bbaker1ParticipantMarch 8, 2017 at 10:52 amPost count: 3
Good Morning Dr. Corenman,
I am 3.5 months post surgery and I am still experiencing ongoing hip and inner leg pain. The pain in my hip is almost a pulling/pinching pain and the pain in my inner calf is a burning/tingling pain. I had a hemilaminectomoy and discectomy on 11/21/16. I was good up until about Christmas and then similar symptoms to pre op started to come along. I had a post surgery MRI on 1/24/17, which showed now recurrent herniation. Below is a breakdown of what the MRI found:
L3-L4: There has been interval right partial hemilaminectomy and partial discectomy at this level with resolution of previously seen right lateral recess stenosis. There is mild right neural foraminal stenosis without nerve root encroachment. Edema is seen in the soft tissues posteriorly as well as within the disc. There is postoperative fluid and enhancing soft tissue seen along the surgical tract extending into the laminectomy defect with mild associated epidural enhancement.
I had an ESI 2 weeks ago that helped some, but nothing substantial. My pain management dr wants to do another and see if it will help some more. I was told that it is potentially scar tissue causing this problem, but from what I read off the MRI, scar tissue is not impending the nerve root.
What do you think is the next step and what could be causing this issue?Dr. CorenmanModeratorMarch 8, 2017 at 7:25 pmPost count: 5293
You note a recurrent herniation but your radiological report does not read for a recurrent herniation. The report notes “There is postoperative fluid and enhancing soft tissue seen along the surgical tract extending into the laminectomy defect with mild associated epidural enhancement”. There is no mention of recurrent disc herniation.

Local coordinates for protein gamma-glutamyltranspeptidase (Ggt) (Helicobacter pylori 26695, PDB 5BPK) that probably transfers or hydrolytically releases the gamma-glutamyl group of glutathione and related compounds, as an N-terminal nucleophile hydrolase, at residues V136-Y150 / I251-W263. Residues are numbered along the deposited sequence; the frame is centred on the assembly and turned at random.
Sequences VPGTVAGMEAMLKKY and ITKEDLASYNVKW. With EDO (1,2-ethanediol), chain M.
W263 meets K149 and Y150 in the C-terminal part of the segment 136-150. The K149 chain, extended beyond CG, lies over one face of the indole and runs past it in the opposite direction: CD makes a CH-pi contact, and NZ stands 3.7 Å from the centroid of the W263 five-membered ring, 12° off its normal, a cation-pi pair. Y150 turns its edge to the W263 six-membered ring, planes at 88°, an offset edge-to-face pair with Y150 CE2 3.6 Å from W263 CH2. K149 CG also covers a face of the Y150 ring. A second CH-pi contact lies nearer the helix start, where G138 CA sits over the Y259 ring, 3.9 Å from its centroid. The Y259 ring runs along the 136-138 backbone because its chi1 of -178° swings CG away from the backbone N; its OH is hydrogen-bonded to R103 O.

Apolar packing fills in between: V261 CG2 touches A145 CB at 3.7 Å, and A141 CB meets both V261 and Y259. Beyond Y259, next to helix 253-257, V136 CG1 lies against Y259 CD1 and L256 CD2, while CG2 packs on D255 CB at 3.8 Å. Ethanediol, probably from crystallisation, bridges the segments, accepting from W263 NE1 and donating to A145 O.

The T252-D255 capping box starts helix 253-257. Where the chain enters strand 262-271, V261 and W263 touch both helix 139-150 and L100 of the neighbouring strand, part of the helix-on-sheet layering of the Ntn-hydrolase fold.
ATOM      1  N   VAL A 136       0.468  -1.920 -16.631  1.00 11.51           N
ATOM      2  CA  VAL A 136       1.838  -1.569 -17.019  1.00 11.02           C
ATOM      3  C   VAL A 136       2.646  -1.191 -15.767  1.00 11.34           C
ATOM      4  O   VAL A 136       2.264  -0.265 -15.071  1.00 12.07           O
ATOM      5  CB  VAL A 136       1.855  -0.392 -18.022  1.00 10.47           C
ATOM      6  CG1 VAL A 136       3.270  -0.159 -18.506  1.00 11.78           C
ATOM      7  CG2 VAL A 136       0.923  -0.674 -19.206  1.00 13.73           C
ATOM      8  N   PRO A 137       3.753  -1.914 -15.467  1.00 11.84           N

Your symptoms could be from nerve inflammation but infection could also be a part of the differential diagnosis. Make sure there is not a recurrent herniation and if not, an aspiration of the fluid by a meticulous injectionist with cultures could be a next step. I would assume if there is an infection, it would be with a low virulence organism (an organism that can’t cause much damage like P. Acnes).
Dr. CorenmanPLEASE REMEMBER, THIS FORUM IS MEANT TO PROVIDE GENERAL INFORMATION ON SPINE ANATOMY, CONDITIONS AND TREATMENTS. TO GET AN ACCURATE DIAGNOSIS, YOU MUST VISIT A QUALIFIED PROFESSIONAL IN PERSON.If this forum has helped you, please let Dr. Corenman know!bbaker1ParticipantMarch 9, 2017 at 10:06 amPost count: 3
Hey Dr. Corenman,
I apologize for the confusion. I meant to say no recurrent herniation.
Infection? interesting, i have yet to have that brought up by a physician. Would there be other symptoms involved with an infection?
I went and saw my spine surgeon today, and he stated he believes scar tissue is irritating the nerve and advised to get another shot. He stated the irritation/inflammation from the scar tissue would go away with time, but it could be a few months for it to do so.
He did say he did not think the pain would get any worse, which is a good sign.